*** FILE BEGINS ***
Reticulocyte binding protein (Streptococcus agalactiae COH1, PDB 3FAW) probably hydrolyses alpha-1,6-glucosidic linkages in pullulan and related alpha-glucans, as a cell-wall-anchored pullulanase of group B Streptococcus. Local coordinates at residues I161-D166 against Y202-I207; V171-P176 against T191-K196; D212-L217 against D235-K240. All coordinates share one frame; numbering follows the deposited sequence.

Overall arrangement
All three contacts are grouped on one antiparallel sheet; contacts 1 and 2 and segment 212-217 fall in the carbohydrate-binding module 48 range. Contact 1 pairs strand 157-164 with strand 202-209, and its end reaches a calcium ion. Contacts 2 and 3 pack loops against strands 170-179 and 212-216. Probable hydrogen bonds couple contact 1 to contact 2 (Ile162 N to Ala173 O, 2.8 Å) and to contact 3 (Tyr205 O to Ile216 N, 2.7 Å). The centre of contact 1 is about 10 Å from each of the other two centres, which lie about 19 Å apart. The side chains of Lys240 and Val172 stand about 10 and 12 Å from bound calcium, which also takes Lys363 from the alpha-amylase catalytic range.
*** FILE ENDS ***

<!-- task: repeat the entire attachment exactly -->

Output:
Reticulocyte binding protein (Streptococcus agalactiae COH1, PDB 3FAW) probably hydrolyses alpha-1,6-glucosidic linkages in pullulan and related alpha-glucans, as a cell-wall-anchored pullulanase of group B Streptococcus. Local coordinates at residues I161-D166 against Y202-I207; V171-P176 against T191-K196; D212-L217 against D235-K240. All coordinates share one frame; numbering follows the deposited sequence.

Overall arrangement
All three contacts are grouped on one antiparallel sheet; contacts 1 and 2 and segment 212-217 fall in the carbohydrate-binding module 48 range. Contact 1 pairs strand 157-164 with strand 202-209, and its end reaches a calcium ion. Contacts 2 and 3 pack loops against strands 170-179 and 212-216. Probable hydrogen bonds couple contact 1 to contact 2 (Ile162 N to Ala173 O, 2.8 Å) and to contact 3 (Tyr205 O to Ile216 N, 2.7 Å). The centre of contact 1 is about 10 Å from each of the other two centres, which lie about 19 Å apart. The side chains of Lys240 and Val172 stand about 10 and 12 Å from bound calcium, which also takes Lys363 from the alpha-amylase catalytic range.